Editor’s Note: On Feb. 19, 1812, newly-weds Adoniram and Ann Judson set sail with others as the first American foreign missionaries. Later this year, B&H will release “Adoniram Judson: A Bicentennial Appreciation of the Pioneer American Missionary,” edited by Jason G. Duesing with contributions from Southwestern Seminary professors. This article is part of a four-part series on Judson’s life and impact.

In some few lives, the temporal kisses the eternal in that their earthly life embraces the truths and calling of heaven. They pour themselves out for others. Such individuals are odd to some because this world seems not to be their home. They are sojourners. To others, they are heroic. Yet, in New Testament terms, they simply live out normal discipleship—denying self and clinging to the cause of the cross. Read More »

Judson’s Spiritual Formation: Sketches from his Pre-Baptist Days

Editor’s Note: On Feb. 19, 1812, newly-weds Adoniram and Ann Judson set sail with others as the first American foreign missionaries. Later this year, B&H will release “Adoniram Judson: A Bicentennial Appreciation of the Pioneer American Missionary,” edited by Jason G. Duesing with contributions from Southwestern Seminary professors. This article is part of a four-part series on Judson’s life and impact.

Often the work of a historian is similar to that of a criminal detective: we are left with a few shreds of evidence in our effort to reconstruct the past. Take for instance Adoniram Judson (1788-1850). While the famed Baptist missionary to Burma left behind many clues to his heroic missionary endeavors, virtually nothing survives from his youthful pre-Baptist days. Yet the bits of evidence we do have from this period point to one, often overlooked, conclusion: that Adoniram Judson’s upbringing and ministerial training occurred in the context of the New Divinity movement. Who were the New Divinity, how was Judson related to them, and what accounts for their missionary fervor? Read More »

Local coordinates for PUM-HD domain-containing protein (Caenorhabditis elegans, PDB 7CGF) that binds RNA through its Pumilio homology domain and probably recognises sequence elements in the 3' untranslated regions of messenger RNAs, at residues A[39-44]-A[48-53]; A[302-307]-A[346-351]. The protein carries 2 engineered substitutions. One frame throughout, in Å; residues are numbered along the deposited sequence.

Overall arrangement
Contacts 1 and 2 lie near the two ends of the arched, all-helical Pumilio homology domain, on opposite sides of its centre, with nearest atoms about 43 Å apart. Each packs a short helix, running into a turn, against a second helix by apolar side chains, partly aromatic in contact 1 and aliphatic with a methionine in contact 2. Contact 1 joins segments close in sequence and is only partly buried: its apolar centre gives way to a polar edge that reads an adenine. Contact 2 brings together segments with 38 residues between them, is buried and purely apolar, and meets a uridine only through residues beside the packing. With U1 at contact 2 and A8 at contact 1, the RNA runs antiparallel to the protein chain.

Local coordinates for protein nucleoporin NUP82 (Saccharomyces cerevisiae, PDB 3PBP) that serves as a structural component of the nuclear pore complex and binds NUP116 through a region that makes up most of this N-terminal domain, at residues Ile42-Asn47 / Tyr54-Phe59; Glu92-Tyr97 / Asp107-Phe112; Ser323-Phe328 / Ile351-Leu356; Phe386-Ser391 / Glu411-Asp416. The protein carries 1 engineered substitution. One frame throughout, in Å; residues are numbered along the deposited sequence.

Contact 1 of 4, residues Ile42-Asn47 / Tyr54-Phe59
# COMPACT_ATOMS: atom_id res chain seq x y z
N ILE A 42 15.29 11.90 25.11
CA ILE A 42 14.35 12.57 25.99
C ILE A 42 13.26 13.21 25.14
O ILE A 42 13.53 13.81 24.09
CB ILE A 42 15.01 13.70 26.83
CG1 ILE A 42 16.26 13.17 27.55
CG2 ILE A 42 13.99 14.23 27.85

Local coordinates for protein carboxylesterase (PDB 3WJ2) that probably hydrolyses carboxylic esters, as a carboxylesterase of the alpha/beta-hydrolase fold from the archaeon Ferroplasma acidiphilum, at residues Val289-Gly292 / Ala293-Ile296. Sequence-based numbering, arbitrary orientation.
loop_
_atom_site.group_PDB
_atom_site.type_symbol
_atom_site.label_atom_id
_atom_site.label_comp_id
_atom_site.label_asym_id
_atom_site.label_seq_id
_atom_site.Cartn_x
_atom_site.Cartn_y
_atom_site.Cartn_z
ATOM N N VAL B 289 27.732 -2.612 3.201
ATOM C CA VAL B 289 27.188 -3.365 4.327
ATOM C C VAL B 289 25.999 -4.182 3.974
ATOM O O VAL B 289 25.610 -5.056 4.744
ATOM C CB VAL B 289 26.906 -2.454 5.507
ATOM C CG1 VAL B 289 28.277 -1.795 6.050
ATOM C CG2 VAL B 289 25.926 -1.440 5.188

A Love that Endures: The Legacy of Ann, Sarah, and Emily Judson

Editor’s Note: On Feb. 19, 1812, newly-weds Adoniram and Ann Judson set sail with others as the first American foreign missionaries. Later this year, B&H will release “Adoniram Judson: A Bicentennial Appreciation of the Pioneer American Missionary,” edited by Jason G. Duesing with contributions from Southwestern Seminary professors. This article is part of a four-part series on Judson’s life and impact.


“Love bears all things, believes all things, hopes all things, endures all things.
Love never fails
,” 1 Cor. 13:7-8a.

Edward Judson, one of the sons of Adoniram and Sarah Judson, remarked, “There are very few of those who have gone out from this country as missionaries who are not indebted to Mr. Judson for his methods and inspiration.”[1] Indeed, Judson’s life and ministry has left an indelible mark not only on Burma, but also on so many missionaries who have surrendered to God’s call. However, Judson’s story is incomplete without a look at the three incredible women who shared the journey with him at different points along the way. Read More »

On Judson’s 200th: Please Go and Dig

Editor’s Note: On Feb. 19, 1812, newly-weds Adoniram and Ann Judson set sail with others as the first American foreign missionaries. Later this year, B&H will release “Adoniram Judson: A Bicentennial Appreciation of the Pioneer American Missionary,” edited by Jason G. Duesing with contributions from Southwestern Seminary professors. This article is part of a four-part series on Judson’s life and impact.

The rocks signified a specific event in Israel’s history. The crossing of the Jordan into the Promised Land—a supernatural event—revealed God acting on behalf of His people to keep His promise, show His faithfulness, and display His might. While the generation who migrated across the divided river would never forget walking through that divinely-made aisle, human nature and subsequent circumstances likely would have prevented those distinct memories from remaining with the next generation. Read More »